JACKSON, MISS. - As president, Rick Perry would not uphold spending cuts required if the congressional supercommittee fails to meet next week's deadline for a plan to reduce federal spending by $1.2 trillion, the Republican presidential candidate said Thursday.
"Not at all," Perry told reporters here when asked whether he would allow the draconian cuts - including $600 billion from the Pentagon -- to take place if he is in the White House in January, 2013. The Texas governor insists that his plan to lower taxes and reduce regulations will make the cuts unnecessary by stimulating the economy.
Perry decried the supercommittee process as an example of the "lack of leadership in Washington" and faulted President Obama for being "AWOL" on a foreign trip instead of working on the budget cuts.
"Instead of being in Hawaii, or Asia, or whether he thinks he is on this particular trip, he ought to be here, working on this budget issue," Perry said of Mr. Obama, who is on a nine-day trip to Asia. "I think abrogating the responsibility of the presidency to a super committee of Congress was bad leadership to begin with."
Perry's other target of the day was House Minority Leader Nancy Pelosi. The Texas governor'sover his proposal to transform Congress into a part-time body, with pay and office budgets halved, inspired Pelosi to make a pointed joke at his expense.
"Monday I'm going to be in Portland in the morning, I'm going to be visiting some of our labs in California in the afternoon, that's two.... I can't remember what the third thing is," Pelosi said, in a reference to Perry's nationally televised brain freeze at a debate earlier this month.
Perry responded by doubling down on his attacks on Pelosi. He called on the House Democratic leader to release details of her stock market profits after a "60 Minutes" report suggested Pelosi and her husband may have profited from stock transactions that were affected by her work as a legislator.
"I get it about why Nancy Pelosi doesn't want to debate me in public, because then she's going to have to explain why she profited from this insider trading information in the stock market," Perry said at the media availability in Jackson. "But if she won't explain her activities in a public setting, such as a debate, then I challenge her to turn over all that information to the Securities Exchange Commission or an independent prosecutor to determine whether she used insider information through her position in congress to make money off of her investments."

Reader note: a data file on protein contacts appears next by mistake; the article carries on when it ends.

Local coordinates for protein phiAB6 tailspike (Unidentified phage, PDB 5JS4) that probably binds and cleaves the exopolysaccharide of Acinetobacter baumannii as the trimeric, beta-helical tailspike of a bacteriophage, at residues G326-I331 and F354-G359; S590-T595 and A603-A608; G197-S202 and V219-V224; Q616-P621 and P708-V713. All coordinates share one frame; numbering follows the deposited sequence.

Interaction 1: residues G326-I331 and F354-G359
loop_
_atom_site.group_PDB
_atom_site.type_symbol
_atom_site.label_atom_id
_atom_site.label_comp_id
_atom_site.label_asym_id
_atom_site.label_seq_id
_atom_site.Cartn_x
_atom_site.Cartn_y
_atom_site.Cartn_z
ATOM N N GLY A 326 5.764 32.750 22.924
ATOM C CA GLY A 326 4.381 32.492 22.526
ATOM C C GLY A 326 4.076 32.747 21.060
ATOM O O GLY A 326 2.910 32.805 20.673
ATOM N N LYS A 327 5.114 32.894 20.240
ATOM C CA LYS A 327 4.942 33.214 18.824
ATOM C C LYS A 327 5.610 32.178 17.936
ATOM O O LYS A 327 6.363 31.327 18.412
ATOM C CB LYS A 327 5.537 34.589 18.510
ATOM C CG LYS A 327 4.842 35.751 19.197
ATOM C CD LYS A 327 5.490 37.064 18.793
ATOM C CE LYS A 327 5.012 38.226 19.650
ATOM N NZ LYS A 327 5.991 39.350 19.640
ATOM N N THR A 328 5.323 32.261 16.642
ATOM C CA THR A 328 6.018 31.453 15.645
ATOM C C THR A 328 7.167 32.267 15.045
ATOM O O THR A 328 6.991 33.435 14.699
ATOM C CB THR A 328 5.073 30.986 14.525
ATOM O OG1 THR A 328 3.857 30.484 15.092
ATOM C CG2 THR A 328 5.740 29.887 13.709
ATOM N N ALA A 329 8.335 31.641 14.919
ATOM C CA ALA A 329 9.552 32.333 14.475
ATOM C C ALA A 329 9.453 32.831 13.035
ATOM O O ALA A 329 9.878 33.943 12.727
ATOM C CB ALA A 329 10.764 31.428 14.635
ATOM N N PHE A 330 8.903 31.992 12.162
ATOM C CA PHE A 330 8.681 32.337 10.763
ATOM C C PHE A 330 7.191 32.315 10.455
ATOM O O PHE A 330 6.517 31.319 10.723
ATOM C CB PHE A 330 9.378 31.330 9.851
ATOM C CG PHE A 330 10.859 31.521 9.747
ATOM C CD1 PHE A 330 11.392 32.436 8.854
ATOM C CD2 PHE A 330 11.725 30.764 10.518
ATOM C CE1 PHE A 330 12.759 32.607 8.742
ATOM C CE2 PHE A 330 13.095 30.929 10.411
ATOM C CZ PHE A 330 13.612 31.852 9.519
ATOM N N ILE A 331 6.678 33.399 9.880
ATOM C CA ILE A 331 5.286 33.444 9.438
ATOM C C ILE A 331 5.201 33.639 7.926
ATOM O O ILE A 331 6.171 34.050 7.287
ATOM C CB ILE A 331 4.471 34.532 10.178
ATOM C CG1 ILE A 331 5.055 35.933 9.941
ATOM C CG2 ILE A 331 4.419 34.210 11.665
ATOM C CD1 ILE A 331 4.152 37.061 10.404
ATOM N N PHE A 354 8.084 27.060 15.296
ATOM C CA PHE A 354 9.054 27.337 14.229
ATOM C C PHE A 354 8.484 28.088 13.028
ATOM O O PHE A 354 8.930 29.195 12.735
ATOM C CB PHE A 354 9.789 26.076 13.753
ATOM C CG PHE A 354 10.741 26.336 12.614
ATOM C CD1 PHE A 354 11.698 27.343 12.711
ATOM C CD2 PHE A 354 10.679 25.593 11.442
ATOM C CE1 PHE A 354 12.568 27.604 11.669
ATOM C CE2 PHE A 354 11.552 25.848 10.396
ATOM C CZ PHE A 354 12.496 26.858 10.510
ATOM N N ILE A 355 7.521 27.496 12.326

The Texas governor has sought to capitalize on anti-Washington fervor in recent days. His campaign produced an ad after the "60 Minutes" report saying that members of Congress who engaged in insider trading should be imprisoned, and has made outlawing the practice a key point in his government reform plan.
Perry himself was accused of insider trading in the late 1990s after he made nearly $40,000 on the purchase and subsequent sale of stock in Kinetic Concepts, Inc., a health technology company owned by top Perry donor James Leninger.
Asked about the event at the press conference, Perry said the SEC had investigated the stock sale and found no wrongdoing. His campaign then furnished a letter proving that the investigation was terminated in 1998 and no enforcement action recommended.
The rest of Perry's day in Mississippi was spent in private fundraisers. Henry Barbour, nephew to the state's powerful governor, accompanied Perry at his press conference and disputed reports that Perry's fundraising has slowed dramatically since he raked in $17 million during his first quarter fundraising. Barbour dismissed talk of poor fundraising as "based on rumors."
Barbour said his uncle, Gov. Haley Barbour, is unlikely to make an endorsement in the race for the GOP presidential nomination, and will focus instead on raising money for the eventual nominee.